The history of the city is inextricably linked to that of its coal mines. The affluent lives of local residents today are an extension of this history.
Vertical shaft of the former Sumitomo Akabira Coal Mine
The shaft tower remains an Akabira landmark even today. Completed in 1963, It was used to send miners 650 meters below the surface and pull up excavated coal, and cost around two billion yen to construct.
Mountain of Coal Mine Debris
Waste rock and other refuse from mines are collectively referred to as debris. Over the years, this material was piled up using trolleys to form a mountain of debris that became a symbol of this mining city and is now used as one of the venues for the local Fire Festival.
Coal Mine Archive（Sumitomo Akabira Elementary School）: exhibition of coal mining equipment and other materials from the Sumitomo Akabira Coal Mine
Sumitomo Akabira Elementary School is located in the town’s Sumitomo District, which once thrived on coal mining. Its vacant classrooms house and display a wide range of coal mining equipment and cultural materials donated by Sumitomo Akabira Coal Mine’s operator when the mine was closed.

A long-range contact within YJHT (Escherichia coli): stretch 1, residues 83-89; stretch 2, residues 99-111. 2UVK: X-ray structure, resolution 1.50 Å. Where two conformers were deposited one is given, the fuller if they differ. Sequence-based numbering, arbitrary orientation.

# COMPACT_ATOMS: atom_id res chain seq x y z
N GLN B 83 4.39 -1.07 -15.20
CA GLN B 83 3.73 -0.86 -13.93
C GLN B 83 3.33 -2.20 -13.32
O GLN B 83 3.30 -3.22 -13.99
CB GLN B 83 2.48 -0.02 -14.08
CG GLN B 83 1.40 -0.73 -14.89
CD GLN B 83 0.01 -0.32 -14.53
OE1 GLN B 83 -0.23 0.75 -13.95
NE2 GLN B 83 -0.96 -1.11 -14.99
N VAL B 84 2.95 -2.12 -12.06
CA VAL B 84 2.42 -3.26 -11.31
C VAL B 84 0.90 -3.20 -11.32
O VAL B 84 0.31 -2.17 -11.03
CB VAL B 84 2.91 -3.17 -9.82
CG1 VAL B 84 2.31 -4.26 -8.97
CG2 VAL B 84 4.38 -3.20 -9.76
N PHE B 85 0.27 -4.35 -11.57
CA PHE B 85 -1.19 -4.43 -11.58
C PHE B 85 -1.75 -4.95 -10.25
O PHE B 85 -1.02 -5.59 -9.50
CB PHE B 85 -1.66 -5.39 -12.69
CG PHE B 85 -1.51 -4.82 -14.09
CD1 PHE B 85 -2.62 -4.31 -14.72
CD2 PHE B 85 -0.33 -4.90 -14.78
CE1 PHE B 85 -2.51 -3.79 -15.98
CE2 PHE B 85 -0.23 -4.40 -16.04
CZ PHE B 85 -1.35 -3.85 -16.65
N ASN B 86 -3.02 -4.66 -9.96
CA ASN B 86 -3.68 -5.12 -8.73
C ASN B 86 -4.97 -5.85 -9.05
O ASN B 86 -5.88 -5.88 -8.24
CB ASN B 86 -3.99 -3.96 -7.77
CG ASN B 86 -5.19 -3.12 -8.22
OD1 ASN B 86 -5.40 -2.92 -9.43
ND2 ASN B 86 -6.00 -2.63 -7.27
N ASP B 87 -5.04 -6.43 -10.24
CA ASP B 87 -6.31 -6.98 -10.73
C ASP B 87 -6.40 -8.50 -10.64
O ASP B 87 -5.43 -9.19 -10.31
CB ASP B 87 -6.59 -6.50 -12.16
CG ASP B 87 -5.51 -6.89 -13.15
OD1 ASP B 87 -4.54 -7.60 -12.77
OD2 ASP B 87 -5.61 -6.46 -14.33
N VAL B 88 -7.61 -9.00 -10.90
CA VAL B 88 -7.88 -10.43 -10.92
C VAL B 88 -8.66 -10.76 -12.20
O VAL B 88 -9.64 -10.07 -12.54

Former Hokutan Akama Coal Mine Washery
The washery of the former Hokutan (Hokkaido Colliery & Steamship Co., Ltd.) Akama Coal Mine was built in 1941 behind the present Akabira Station, where the entrance to the Mountain of Coal Mine Debris stairway is located. The three loaders (with two conveyor-belt ramps) and the raw-coal storage area to the left of the mountaineering trail and the washery to its right serve as a reminder of the techniques used in those days.